Hi Janet, Cannot get down to see you this week but I can send you some flowers via this site. These where made especially for you. If I come down later I’ll bring them down and hang them on your hospice wall. All my love Brother Bill.
Why is it that the sale of a Gauguin that was purchased for $300,000,000 bother me? Gauguin ranks very high in my mind as a painter, one of the greatest. But there is something odd about Qatar spending that much to bring works of art to their country. Are there no people living there that can have the pleasure of hunting and finding something new. Are they to lazy to get out there and look? It is something like instant gratification. Surely they can study the great collectors that went out there to the studios of artist before they became known and sought after. They need someone to stir them up have them pull up their socks and start sniffing around to find out where and why art is made.
There has been a lot of activity lately re-looking at the sixties. Why? Well it was a very fertile period for painters. So many waves of art came along at one time . Because of the fads many artists got bypassed for the next ism. Well with so much art lacking in human spirit these days they are looking back to a time when humanism was prevalent and thinking, lets check out that period again
Why did painters such as Bob Beauchamp , Bob Thompson. Gandy Brodie. Emilio Cruz, Lester Johnson, Jay Milder, Tony Vevers, Bill Barrell get bypassed. They played an essential role in developing a humanistic approach to art but were brushed aside by waves of Op, Pop, Hard edge, and Minimalism. So to see these painters forgotten is irritating. To see $300,000,000 go on one painting is disturbing. Paul Gauguin suffered from shortage of money but persisted in his dream. If these people with that kind of money were to go out and search through the studios and galleries they could find enough fine art to fill their fine new museums. They need someone with an eye for painting to guide them through and educate them, someone like a Henry Geltzeler or Peter Findley or an Ivan Carp. Stop relying on what gallery owners tell you is good . Go out there sniff around ,find the Gauguin’s of today. I think Gauguin would agree.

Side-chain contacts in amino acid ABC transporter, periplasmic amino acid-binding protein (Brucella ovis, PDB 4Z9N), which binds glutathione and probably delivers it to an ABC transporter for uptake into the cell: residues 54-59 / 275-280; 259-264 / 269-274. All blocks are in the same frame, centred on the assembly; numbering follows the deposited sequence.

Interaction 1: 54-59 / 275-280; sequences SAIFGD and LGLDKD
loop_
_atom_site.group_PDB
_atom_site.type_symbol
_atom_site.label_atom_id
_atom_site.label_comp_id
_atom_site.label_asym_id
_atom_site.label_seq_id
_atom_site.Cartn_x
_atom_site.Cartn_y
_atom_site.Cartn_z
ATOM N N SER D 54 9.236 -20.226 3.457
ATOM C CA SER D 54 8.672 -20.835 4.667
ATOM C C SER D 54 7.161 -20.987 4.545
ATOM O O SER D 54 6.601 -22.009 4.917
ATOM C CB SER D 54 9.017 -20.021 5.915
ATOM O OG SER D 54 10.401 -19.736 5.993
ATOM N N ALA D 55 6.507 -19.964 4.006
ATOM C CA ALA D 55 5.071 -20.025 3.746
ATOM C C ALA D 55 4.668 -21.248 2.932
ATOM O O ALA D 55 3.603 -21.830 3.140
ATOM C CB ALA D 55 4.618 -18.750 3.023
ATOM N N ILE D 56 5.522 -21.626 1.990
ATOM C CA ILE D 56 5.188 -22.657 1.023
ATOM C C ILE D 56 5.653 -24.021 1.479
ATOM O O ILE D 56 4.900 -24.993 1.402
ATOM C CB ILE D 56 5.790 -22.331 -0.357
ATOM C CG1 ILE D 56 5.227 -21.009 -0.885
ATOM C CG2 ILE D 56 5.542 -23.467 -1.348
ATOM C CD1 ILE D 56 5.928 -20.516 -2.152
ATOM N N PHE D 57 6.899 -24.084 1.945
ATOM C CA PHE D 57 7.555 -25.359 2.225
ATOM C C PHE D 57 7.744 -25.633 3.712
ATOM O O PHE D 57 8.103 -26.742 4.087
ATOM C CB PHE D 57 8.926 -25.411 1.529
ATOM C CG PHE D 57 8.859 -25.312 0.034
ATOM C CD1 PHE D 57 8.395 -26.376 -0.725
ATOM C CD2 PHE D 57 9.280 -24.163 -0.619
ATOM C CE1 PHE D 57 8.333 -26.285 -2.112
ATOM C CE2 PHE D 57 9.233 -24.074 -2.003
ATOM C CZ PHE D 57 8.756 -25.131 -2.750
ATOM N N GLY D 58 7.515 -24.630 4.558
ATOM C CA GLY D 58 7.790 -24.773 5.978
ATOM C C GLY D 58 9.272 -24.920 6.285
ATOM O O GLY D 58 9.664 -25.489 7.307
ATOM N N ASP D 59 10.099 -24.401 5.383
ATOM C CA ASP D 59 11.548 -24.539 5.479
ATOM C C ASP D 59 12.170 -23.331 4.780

Ran into a post on face book the other day called,” Finchley. A walk down memory lane.” It is an interesting site. People who have lived in Finchley London or live there now or did live there or had some connection with the place exchange stories.
I was born in Shoreditch London in 1932. Tough years for my Mum and Dad with the depression in full swing. We moved to Camden Town. My dad got a job as a conductor on the London Transport.
Things got better. We moved out to North Finchley into a very nice house with garden front and back. I was six. I have connected with someone who delivered milk to that address. So many people have stories to tell of the schools , churches, pubs, parks and famous people that come from Finchley. It has been a great feeling connecting. Here is my extended family. All four adults in bottom row are from Finchley. From left, young brother Budge. young sister Janet, me with grand daughter Ruby 8, above me daughter Liza with grandson Oliver, then Terry elder brother. Behind an assortment of in-laws. Wife Marilyn taking picture.